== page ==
Other than the news that Savion Glover choreographed those phenomenal Nike basketball ads and that Spike Lee is "in discussions" to direct the "Rent" movie (I'll believe it on the first day of filming), it's pretty quiet right now. So I'm devoting the entire column to a recent chat I had with Craig Zadan and Neil Meron, the men who got the ball rolling on live TV musicals almost 10 years ago with Bette Midler's "Gypsy" and have had an incredible winning streak ever since. Talking with the two can be a bit dizzying: They do their best to not talk over each other, but their enthusiasm for what they do — not to mention the sheer volume of projects to talk about — make it hard. At any given point, at least three different productions are being discussed simultaneously.
A full plate certainly seems to suit the pair. The Tony Awards may be fighting to keep their ratings up, but Zadan and Meron have turned theater-themed films into the year's top-rated TV movie in three out of the last four years ("Cinderella," "Annie" and, most recently, the Judy Garland miniseries "Me and My Shadows"). "Clearly, there's an audience out there that loves this stuff as much as we love making it," says Zadan, the slightly more talkative of the two.
Success begets success, and the two are currently juggling no fewer than five TV musicals for Disney/ABC — and one very big film musical for Miramax. (More on that later.) Be on the lookout for "Mame," "The Music Man," Fiddler on the Roof," "The Wiz" and a live-action version of what Meron calls "Alan Menken's masterwork," "The Hunchback of Notre Dame." That last project requires a bit of explaining: It will be what Meron calls an "amalgamation" of the animated Disney film and the subsequent stage version, which featured a James Lapine book and five new songs by Alan Menken and Stephen Schwartz. In a slight deviation from Disney procedure, the plan is to produce the show first on TV and then parlay that into a stage production.
Of all these projects, "The Music Man" had been the closest to production. Matthew Broderick was scheduled to take a well-publicized break from The Producers and star as Harold Hill right after Labor Day, but he requested that the project be delayed until later into — or even after — his Producers run. "He said, 'If you want me there, I'm there. But please, if you can reschedule...' " Zadan says. "And we decided that it was morally a bad thing to do." As a result, "Music Man" is somewhat on the backburner; it could start filming as early as January 2002 but could just as easily hold until after Broderick's run ends.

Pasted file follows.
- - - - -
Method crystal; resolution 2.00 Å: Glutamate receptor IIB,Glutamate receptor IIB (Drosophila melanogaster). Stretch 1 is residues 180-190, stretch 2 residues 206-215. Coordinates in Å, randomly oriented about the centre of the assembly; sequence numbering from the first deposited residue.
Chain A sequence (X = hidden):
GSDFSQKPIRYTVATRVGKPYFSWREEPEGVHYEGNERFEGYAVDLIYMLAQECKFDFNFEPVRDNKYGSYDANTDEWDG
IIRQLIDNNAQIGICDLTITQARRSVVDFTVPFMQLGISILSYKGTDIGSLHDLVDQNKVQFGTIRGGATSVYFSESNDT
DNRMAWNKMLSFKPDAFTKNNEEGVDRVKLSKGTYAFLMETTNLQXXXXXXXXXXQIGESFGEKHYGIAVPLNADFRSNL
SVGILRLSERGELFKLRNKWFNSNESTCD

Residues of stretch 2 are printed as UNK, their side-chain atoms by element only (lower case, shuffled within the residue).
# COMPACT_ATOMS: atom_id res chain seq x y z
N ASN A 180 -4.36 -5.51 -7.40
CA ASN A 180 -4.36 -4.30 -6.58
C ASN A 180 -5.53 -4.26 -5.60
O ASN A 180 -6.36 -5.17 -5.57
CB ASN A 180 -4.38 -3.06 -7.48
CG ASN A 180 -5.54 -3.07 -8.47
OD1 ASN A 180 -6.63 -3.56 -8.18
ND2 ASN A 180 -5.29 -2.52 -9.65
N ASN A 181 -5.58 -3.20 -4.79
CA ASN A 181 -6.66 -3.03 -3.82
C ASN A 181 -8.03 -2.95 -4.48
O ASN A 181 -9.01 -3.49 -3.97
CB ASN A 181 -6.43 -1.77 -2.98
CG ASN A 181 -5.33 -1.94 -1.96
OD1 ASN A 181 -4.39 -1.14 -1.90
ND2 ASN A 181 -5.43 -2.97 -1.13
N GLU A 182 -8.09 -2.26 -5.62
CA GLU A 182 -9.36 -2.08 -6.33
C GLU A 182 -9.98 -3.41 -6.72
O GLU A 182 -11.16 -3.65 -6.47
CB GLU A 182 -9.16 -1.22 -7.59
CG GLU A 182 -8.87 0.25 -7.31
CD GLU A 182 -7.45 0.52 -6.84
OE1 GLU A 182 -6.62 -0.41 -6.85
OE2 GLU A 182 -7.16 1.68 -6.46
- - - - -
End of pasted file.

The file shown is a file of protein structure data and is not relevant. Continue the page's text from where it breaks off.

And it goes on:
With "Music Man" on hold, that means "The Wiz" will probably make it in front of the cameras first. Casting is well under way, and the team hopes to be done with it by the end of the year. After scoring successes with such color-blind casting as Audra McDonald in "Annie" and Brandy in "Cinderella" — "You can't believe how many letters we got saying that children of color can now see themselves in a fairy tale," Zadan says of the "Cinderella" casting — the pair will use a multicultural cast in "The Wiz." "It will be predominantly black, but also Latino, Asian and white," Zadan says. "It will be more of a fairy tale, like 'Cinderella,' and not remotely like the Diana Ross movie."
Zadan and Meron's reaction to the original movie of "The Wiz" make it clear that they relish the chance to right certain wrongs, to take another crack at musicals that stumbled on their way to the big screen the first time. "Gypsy" and "Annie" both stand out as works that were crying out for a new telling, and the same could be said for "Mame" and "The Wiz." In fact, "Annie" composer Charles Strouse told the producers it wasn't until he saw their version of "Annie" that he totally understood what he had written.
In terms of other TV musicals, they welcome the competition — as long as the product is good. They feel any momentum that started in 1993 with "Gypsy" was almost obliterated two years later by the poorly-received "Bye Bye Birdie" TV musical, and they had a much harder time getting "Cinderella" off the ground as a result. "If somebody does a musical, we're rooting for it," says Zadan. "The minute somebody does one of these and it flops, it's a nail in the coffin of what we're trying to accomplish." (They also went down the list of musicals they have not been involved with. In addition to "Bye Bye Birdie" — an error I once made in this column — that list includes "Mrs. Santa Claus," "Geppetto" and the recent "South Pacific.")